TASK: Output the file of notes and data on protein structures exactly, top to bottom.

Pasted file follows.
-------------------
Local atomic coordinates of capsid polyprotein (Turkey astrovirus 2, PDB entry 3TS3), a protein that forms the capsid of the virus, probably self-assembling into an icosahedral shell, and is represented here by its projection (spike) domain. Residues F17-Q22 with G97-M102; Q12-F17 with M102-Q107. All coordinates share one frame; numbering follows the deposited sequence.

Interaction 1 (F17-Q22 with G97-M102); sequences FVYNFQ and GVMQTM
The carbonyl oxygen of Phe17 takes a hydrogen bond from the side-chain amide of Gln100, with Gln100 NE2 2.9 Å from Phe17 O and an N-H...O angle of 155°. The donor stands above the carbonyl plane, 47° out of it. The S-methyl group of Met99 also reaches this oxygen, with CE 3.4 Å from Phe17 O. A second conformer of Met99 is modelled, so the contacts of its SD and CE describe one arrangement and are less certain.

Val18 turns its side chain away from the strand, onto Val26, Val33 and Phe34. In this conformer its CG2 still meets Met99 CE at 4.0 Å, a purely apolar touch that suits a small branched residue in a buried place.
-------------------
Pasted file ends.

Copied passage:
Local atomic coordinates of capsid polyprotein (Turkey astrovirus 2, PDB entry 3TS3), a protein that forms the capsid of the virus, probably self-assembling into an icosahedral shell, and is represented here by its projection (spike) domain. Residues F17-Q22 with G97-M102; Q12-F17 with M102-Q107. All coordinates share one frame; numbering follows the deposited sequence.

Interaction 1 (F17-Q22 with G97-M102); sequences FVYNFQ and GVMQTM
The carbonyl oxygen of Phe17 takes a hydrogen bond from the side-chain amide of Gln100, with Gln100 NE2 2.9 Å from Phe17 O and an N-H...O angle of 155°. The donor stands above the carbonyl plane, 47° out of it. The S-methyl group of Met99 also reaches this oxygen, with CE 3.4 Å from Phe17 O. A second conformer of Met99 is modelled, so the contacts of its SD and CE describe one arrangement and are less certain.

Val18 turns its side chain away from the strand, onto Val26, Val33 and Phe34. In this conformer its CG2 still meets Met99 CE at 4.0 Å, a purely apolar touch that suits a small branched residue in a buried place.